• multivariate HMM filtering method;
  • regime switching model;
  • portfolio choice;
  • sharpe ratio;
  • investment;
  • trading strategy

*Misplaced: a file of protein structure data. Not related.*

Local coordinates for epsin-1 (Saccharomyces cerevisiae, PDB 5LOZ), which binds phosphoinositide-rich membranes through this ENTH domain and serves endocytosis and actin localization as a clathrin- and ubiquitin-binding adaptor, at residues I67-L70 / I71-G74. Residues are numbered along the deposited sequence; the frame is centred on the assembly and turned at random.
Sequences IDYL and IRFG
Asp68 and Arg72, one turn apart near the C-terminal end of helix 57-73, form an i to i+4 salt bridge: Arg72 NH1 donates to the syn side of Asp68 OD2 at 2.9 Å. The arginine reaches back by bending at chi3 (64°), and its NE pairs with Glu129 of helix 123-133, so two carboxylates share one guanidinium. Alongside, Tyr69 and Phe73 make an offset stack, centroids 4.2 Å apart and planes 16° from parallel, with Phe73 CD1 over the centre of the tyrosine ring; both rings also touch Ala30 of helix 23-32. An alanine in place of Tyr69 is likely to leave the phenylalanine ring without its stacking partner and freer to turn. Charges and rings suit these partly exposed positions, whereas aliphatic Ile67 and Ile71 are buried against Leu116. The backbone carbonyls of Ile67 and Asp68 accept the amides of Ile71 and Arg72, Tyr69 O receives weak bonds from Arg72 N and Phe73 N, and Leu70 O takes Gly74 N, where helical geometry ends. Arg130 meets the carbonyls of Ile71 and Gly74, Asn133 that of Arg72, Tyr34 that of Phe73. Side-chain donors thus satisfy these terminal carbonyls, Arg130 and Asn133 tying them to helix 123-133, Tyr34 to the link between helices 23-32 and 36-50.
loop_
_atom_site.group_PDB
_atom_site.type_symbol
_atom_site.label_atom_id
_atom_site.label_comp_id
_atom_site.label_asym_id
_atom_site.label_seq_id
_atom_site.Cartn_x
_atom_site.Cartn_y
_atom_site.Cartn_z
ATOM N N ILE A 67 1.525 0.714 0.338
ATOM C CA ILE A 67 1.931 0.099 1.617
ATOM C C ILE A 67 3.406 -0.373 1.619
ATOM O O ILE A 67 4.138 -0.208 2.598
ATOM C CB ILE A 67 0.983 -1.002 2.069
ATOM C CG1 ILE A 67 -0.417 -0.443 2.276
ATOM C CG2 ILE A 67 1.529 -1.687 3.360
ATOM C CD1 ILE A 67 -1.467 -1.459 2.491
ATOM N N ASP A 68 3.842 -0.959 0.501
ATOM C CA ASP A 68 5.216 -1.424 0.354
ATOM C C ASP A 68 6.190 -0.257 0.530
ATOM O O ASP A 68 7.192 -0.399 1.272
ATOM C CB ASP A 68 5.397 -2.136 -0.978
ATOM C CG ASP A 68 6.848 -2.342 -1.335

We develop and analyse investment strategies relying on hidden Markov model approaches. In particular, we use filtering techniques to aid an investor in his decision to allocate all of his investment fund to either growth or value stocks at a given time. As this allows the investor to switch between growth and value stocks, we call this first strategy a switching investment strategy. This switching strategy is compared with the strategies of purely investing in growth or value stocks by tracking the quarterly terminal wealth of a hypothetical portfolio for each strategy. Using the data sets on Russell 3000 growth index and Russell 3000 value index compiled by Russell Investment Services for the period 1995–2008, we find that the overall risk-adjusted performance of the switching strategy is better than that of solely investing in either one of the indices. We also consider a second strategy referred to as a mixed investment strategy which enables the investor to allocate an optimal proportion of his investment between growth and value stocks given a level of risk aversion. Numerical demonstrations are provided using the same data sets on Russell 3000 growth and value indices. The switching investment strategy yields the best or second best Sharpe ratio as compared with those obtained from the pure index strategies and mixed strategy in 14 intervals. The performance of the mixed investment strategy under the HMM setting is also compared with that of the classical mean–variance approach. To make the comparison valid, we choose the same level of risk aversion for each set-up. Our findings show that the mixed investment strategy within the HMM framework gives higher Sharpe ratios in 5 intervals of the time series than that given by the standard mean–variance approach. The calculated weights through time from the strategy incorporating the HMM set-up are more stable. A simulation analysis further shows a higher performance stability of the HMM strategies compared with the pure strategies and the mean–variance strategy. Copyright © 2009 John Wiley & Sons, Ltd.